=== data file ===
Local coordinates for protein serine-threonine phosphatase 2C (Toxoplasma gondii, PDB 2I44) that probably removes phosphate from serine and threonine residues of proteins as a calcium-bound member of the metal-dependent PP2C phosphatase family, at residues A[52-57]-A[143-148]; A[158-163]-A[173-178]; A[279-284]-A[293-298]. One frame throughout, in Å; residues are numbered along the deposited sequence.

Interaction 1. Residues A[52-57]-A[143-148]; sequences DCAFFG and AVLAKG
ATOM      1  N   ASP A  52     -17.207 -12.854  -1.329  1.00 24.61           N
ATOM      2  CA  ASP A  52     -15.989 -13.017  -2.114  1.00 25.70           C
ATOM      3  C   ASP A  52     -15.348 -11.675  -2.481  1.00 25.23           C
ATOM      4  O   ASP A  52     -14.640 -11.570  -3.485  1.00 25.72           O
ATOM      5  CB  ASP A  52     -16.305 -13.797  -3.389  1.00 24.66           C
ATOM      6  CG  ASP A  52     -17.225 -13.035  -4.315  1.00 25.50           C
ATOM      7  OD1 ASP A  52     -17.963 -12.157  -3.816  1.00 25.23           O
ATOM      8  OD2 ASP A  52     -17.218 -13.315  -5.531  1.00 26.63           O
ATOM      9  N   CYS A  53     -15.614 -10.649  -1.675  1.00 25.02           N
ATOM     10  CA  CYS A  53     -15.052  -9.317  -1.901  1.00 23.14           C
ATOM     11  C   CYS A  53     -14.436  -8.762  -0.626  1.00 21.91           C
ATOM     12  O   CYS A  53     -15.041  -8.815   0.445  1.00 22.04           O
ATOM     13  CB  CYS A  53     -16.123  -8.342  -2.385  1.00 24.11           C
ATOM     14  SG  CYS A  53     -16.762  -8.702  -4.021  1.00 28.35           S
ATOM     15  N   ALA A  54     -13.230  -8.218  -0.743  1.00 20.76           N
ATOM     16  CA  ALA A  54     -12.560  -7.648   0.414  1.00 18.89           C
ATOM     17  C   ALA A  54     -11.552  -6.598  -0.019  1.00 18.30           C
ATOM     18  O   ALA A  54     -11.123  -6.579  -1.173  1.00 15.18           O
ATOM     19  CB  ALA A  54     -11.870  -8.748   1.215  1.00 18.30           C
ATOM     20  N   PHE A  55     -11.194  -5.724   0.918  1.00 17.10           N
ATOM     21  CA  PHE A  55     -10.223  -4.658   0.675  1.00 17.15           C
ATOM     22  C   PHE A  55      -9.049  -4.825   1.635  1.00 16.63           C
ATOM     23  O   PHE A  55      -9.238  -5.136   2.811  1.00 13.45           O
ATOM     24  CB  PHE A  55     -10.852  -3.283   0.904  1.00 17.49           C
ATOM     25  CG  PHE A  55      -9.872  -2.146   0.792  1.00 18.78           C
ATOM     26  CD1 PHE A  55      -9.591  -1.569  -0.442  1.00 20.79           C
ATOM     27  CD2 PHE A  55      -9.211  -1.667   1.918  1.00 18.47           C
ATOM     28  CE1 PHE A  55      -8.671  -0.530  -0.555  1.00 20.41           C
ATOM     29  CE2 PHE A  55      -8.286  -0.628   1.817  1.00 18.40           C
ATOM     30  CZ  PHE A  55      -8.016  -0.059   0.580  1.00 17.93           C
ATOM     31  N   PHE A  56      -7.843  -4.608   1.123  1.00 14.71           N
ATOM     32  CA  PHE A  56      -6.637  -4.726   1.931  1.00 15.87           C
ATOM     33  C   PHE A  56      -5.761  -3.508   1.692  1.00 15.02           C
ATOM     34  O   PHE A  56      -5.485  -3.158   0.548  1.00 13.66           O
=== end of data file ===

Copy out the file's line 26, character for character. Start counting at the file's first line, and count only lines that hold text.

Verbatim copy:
ATOM     24  CB  PHE A  55     -10.852  -3.283   0.904  1.00 17.49           C